For more info about the Echo Dual Tech Sensors, visit www.bit.ly/echodualtech
System integration is simple with the new Echo Contact Interfaces. Available in 4-input and 4-output versions, Contact Interfaces seamlessly join Echo systems to third-party, external control systems. The Echo Contact Input Interface (ECII) can receive wet or dry contacts and uses the closure to activate actions in your Echo control system. Anything from a basic toggle switch all the way up to an advanced enterprise A/V systems can trigger the Contact Input Interface. And with the EchoAccess® mobile app users can program the system for any Echo control action.
The Echo Contact Output Interface (ECOI) supplies contact triggers to external systems. A contact output can be generated as part of any preset or zone control to automatically trigger an external system, including functions like powering on a projector or deploying shades. Additionally, the Echo Contact Output Interface can send a contact to third-party management programs, keeping enterprise-wide systems updated of the lighting system status. Both Echo Contact Interfaces connect your Echo system to larger installations, bringing custom actions and high-level integration to a budget-friendly system.
For more info about Echo Contact Interfaces, visit www.bit.ly/ecinterface
New software for ETC’s ColorSource Relay implements wireless RDM
The ColorSource® Relay system kick-started a new era of power control, bringing budget-friendly system infrastructure with data distribution to theatres, houses of worship, schools and community centres. Now the ColorSource Relay is upgrading its simple configuration and wireless performance with the addition of wireless RDM.
The latest release of the Relay software – version 1.1.0 – is available to download and offers venues the ability to add wireless RDM to their ColorSource Relay system. RDM makes the convenient system even simpler to use, letting users identify and address their equipment wirelessly and then configure and monitor it, no matter where it’s placed in the rig. The Relay and ColorSource Transmitter have a 100-metre (328-foot) range and require minimal setup and no programming whatsoever.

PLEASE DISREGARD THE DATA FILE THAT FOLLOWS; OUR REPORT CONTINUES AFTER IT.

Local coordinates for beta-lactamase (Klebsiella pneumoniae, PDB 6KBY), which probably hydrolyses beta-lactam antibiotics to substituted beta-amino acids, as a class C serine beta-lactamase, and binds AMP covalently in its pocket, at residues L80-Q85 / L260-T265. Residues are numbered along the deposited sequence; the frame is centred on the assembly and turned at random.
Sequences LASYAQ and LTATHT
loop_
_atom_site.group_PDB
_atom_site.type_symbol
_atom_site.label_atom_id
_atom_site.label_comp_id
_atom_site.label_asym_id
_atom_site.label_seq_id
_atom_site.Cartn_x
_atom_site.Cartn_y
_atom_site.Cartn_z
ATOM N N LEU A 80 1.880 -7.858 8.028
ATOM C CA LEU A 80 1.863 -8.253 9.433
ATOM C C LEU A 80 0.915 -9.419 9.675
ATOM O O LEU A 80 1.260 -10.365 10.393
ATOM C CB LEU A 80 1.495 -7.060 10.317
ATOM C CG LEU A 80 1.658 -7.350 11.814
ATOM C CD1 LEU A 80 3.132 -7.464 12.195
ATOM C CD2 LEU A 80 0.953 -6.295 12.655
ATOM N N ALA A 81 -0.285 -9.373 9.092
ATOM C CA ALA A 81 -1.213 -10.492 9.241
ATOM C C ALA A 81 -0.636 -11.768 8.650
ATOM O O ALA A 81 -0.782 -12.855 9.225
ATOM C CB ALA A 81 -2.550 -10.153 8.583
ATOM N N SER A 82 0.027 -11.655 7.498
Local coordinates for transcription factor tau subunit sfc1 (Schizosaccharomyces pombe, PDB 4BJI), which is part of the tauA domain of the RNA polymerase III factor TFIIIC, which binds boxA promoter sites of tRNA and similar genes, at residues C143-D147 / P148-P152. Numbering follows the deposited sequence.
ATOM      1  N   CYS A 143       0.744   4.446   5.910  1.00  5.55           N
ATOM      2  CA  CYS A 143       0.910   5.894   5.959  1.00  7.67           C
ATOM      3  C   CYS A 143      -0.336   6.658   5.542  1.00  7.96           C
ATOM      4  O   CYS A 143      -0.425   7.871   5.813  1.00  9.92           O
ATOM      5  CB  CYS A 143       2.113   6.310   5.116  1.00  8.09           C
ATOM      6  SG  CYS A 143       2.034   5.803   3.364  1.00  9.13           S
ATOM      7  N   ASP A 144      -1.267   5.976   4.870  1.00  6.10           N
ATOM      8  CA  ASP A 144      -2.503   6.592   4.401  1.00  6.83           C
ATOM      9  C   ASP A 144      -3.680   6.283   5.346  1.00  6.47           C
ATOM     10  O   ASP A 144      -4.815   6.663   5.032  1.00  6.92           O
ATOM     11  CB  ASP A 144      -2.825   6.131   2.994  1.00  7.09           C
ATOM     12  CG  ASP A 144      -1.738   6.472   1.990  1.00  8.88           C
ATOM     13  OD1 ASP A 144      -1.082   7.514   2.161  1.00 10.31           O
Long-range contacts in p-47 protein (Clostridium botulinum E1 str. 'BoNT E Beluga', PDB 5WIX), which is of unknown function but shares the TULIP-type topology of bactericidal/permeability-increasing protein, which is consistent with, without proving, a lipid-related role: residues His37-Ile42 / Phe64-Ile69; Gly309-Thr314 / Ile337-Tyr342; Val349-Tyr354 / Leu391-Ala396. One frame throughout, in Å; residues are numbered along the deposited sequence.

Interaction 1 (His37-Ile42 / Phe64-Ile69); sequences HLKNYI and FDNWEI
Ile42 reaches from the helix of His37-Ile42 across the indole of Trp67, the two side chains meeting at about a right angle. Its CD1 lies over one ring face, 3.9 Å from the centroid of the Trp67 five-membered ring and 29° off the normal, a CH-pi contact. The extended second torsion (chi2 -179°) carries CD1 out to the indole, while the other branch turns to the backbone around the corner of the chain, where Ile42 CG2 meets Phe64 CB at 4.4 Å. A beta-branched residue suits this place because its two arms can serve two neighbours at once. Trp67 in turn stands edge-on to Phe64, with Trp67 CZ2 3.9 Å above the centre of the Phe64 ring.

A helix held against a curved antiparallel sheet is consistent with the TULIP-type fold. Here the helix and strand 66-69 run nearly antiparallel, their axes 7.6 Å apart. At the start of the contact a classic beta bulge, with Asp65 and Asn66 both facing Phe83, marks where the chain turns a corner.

“The ColorSource Relay system was already a ground-breaking tool, but now it’s even more powerful with the addition of wireless RDM,” says Ned Keitt-Pride, power controls product manager. “The ColorSource Relay makes it easy to get DMX, power and the benefits of RDM into remote locations.”
RDM is available in all ColorSource Relay units with an upgrade to software version 1.1.0. . In order to upgrade their units, users should contact ETC technical support. In addition to adding wireless RDM, the latest version of the ColorSource Relay software also includes upgrades for performance optimisation of wireless DMX.
The problem-solving ColorSource Relay offers configuration and control without cords and gives experts and beginners alike the superior ETC control experience.
For more information on the ColorSource Relay and the entire ColorSource family, visit www.etcconnect.com/ColorSource.
Attero Tech aloft in Perth
Stokes Technologies was brought in to design the A/V infrastructure for the meeting and entertainment spaces at Aloft Perth, the latest addition to Aloft Hotels’ global portfolio. Although the hotel’s specification called for patch panels to be incorporated into the system, the A/V systems integrator elected to offer an alternative using Attero Tech wall plates.